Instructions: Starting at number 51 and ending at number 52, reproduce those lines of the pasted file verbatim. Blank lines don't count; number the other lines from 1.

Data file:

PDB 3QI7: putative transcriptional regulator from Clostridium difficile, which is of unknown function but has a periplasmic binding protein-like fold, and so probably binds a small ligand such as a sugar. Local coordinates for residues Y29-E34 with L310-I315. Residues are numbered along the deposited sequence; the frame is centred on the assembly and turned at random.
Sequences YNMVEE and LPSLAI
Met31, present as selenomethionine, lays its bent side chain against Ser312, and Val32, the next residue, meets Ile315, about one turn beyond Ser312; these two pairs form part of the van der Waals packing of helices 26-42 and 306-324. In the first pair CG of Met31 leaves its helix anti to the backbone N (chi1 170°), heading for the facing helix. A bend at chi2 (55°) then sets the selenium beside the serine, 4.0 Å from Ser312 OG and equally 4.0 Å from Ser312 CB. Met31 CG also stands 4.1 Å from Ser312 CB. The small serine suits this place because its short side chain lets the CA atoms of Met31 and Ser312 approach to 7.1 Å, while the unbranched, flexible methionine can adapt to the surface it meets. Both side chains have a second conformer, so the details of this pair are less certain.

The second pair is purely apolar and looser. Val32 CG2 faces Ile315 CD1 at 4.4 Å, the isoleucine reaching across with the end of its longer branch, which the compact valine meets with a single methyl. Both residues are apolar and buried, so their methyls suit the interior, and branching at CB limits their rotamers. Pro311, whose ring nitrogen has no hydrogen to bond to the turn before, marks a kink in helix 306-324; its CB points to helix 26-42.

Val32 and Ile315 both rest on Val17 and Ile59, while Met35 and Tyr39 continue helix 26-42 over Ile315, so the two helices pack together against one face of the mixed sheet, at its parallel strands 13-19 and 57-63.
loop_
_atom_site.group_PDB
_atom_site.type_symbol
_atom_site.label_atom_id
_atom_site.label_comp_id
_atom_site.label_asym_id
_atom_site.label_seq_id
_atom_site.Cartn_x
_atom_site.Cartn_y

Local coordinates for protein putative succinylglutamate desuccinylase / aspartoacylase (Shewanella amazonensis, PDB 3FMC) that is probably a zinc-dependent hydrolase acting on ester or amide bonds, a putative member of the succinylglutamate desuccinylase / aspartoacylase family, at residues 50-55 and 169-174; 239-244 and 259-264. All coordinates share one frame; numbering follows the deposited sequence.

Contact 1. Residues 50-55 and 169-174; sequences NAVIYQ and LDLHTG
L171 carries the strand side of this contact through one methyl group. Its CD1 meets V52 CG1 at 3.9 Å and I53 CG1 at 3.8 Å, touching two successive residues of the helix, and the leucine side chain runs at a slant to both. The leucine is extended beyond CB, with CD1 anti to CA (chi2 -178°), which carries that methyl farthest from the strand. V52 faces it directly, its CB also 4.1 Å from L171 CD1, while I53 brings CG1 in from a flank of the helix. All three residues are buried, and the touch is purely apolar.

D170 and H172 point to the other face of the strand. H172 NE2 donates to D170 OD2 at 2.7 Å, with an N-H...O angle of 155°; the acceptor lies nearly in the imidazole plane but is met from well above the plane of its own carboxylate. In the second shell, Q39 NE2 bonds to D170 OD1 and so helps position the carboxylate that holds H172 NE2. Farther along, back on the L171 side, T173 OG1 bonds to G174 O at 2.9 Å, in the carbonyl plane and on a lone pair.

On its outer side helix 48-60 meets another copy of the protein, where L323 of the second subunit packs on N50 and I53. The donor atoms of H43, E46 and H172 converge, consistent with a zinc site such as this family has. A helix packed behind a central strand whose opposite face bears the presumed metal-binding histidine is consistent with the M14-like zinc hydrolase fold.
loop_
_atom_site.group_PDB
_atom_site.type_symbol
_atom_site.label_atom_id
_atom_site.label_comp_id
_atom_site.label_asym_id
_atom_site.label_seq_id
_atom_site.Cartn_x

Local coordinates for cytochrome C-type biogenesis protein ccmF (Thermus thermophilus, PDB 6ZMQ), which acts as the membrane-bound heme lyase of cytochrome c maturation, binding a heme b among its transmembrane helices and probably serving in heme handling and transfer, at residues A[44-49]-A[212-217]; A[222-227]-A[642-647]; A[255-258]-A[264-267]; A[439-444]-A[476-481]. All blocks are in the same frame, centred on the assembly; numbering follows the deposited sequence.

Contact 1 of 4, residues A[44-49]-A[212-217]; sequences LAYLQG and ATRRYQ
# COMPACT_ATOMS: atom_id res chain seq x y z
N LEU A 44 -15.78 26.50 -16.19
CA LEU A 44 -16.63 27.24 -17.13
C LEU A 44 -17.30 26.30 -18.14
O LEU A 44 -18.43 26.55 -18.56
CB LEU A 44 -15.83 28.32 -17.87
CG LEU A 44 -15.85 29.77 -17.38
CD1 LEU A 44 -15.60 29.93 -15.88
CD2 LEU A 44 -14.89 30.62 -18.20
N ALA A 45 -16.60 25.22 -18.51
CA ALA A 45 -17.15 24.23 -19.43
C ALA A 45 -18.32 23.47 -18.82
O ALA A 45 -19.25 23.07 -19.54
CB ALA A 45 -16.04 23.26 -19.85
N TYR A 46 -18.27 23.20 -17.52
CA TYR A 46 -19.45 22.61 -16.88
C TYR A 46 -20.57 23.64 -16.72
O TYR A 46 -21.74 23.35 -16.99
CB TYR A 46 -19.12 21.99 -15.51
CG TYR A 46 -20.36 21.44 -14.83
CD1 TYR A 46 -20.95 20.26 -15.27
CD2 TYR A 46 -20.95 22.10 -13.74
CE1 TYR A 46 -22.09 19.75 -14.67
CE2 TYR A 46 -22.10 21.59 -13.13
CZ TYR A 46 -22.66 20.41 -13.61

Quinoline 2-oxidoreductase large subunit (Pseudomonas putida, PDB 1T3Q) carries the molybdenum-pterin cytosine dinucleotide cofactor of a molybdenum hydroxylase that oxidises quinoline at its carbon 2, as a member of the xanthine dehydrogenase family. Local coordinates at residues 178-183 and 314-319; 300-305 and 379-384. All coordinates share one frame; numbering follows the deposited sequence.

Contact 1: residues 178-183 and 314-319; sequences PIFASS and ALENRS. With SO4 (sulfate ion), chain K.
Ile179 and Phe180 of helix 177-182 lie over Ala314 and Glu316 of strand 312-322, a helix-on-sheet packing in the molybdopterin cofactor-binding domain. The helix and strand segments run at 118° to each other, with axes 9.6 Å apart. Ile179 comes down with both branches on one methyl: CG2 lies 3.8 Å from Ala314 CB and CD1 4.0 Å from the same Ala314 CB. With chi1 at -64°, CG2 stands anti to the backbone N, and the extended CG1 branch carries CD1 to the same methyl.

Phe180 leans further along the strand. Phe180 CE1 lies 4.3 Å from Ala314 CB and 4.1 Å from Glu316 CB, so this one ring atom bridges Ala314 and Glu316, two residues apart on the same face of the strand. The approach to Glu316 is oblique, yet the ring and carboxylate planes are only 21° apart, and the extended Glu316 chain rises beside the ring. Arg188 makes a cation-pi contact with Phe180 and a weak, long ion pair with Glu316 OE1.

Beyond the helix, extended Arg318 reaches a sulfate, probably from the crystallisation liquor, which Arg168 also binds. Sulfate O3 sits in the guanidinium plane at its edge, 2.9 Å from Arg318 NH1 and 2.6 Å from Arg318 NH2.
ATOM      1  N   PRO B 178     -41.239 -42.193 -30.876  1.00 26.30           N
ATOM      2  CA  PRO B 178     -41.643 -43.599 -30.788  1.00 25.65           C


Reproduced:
CD2 TYR A 46 -20.95 22.10 -13.74
CE1 TYR A 46 -22.09 19.75 -14.67